Peru
News

Miners study royalty details

Bnamericas Published: Thursday, June 10, 2004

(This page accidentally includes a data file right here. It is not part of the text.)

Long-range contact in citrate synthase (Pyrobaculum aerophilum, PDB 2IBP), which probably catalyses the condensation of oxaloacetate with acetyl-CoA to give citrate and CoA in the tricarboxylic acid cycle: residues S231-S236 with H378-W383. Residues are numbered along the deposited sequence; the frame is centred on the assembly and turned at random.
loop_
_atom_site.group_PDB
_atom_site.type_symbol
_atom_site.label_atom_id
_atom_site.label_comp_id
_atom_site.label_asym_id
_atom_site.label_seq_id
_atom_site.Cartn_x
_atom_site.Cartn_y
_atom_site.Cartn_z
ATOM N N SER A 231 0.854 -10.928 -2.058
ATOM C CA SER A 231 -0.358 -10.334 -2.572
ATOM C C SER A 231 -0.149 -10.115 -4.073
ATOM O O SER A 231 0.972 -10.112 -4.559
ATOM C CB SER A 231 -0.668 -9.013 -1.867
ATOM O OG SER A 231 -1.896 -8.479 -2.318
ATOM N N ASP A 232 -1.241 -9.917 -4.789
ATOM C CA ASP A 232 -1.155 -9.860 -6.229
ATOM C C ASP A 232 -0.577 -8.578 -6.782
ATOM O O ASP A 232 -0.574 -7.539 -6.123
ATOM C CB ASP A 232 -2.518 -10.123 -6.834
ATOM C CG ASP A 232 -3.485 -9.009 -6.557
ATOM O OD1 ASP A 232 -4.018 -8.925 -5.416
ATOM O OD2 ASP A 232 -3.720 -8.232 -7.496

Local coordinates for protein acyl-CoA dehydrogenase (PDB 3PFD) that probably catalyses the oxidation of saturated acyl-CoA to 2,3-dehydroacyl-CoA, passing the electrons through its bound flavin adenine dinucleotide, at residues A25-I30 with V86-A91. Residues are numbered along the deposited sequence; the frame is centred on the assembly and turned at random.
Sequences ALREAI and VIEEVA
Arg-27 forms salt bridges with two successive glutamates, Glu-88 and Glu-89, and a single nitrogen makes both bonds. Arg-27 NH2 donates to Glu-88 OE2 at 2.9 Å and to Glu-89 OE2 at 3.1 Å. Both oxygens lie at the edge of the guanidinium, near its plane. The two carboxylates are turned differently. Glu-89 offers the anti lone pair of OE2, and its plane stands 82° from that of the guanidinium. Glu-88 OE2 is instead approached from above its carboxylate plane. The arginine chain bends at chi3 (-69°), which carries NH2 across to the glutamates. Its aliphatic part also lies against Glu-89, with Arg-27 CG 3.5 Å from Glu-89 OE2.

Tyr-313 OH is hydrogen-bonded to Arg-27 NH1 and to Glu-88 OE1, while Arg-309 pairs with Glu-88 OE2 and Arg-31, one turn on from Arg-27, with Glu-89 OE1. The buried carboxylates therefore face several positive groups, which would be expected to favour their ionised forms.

Peru's large-scale miners are jointly studying the royalty recently approved by the country's congress, with the aim of presenting specific concerns to the government, a lawyer involved in the process told BNamericas. "There are various problems which have been discussed internally and the idea is to communicate these to Peru's executive power," said Luis Carlos Rodrigo of law firm Rodrigo, Elías and Medran. Peru's congress overwhelmingly passed on June 3 a sliding-scale royalty on the value of concentrates or equivalent based on international market prices. President Alejandro Toledo has 15 days to sign the law or return it to congress with observations. The royalty was defined as an "economic consideration" for the extraction of a natural resource, as opposed to a "tax." Among the most important issues, according to Rodrigo, is that if the law defines the royalty as an "economic consideration," it would only cover future mining concessions which are authorized and not current operations. "The general legal position is that the state can't add "economic considerations" to those already established for mining concessions which have been authorized," said Rodrigo. The lawyer argued that if the state wanted to create more charges for current mining operations, it would have to be done in the form of a tax, a measure that would raise different issues. Secondly, Rodrigo said lawmakers needed to clarify and correct what was meant by the "value of a concentrate or equivalent." Prices quoted on international markets would not necessarily reflect the real value of concentrates to individual companies and the law needed to be clearer on how metallic concentrate by-products would be considered, he said. Rodrigo also said that Peru's framework mining law, which establishes "economic considerations" for exploration and mining, would need to be modified to take the new rule into account. LEGISLATIVE CONSIDERATIONS Peru's mining and energy minister (MEM) Jaime Quijandría and economy and finance minister (MEF) Pedro Pablo Kuczynski have both openly opposed the initiative, arguing that it will hit the country's competitiveness and growth prospects. It seems clear that the government will make observations to congress on the bill, with Kuczynski saying on local radio that the executive power would try to speak with congress to reduce some of the law's "negative impacts." Alejandro Oré, the president of the congressional mining and energy commission and one of the main proponents of the royalty, has said he is open to discussion on the law's details, but not to its essence. At the end of the day, if Toledo does not sign the bill or make observations, or if congress disagrees with the observations, the congressional president has the right to enact the law if put to the vote again. Within 60 days of the law coming into force, the MEM and the MEF must introduce supreme decree regulations to implement the statute, the current text stipulates.

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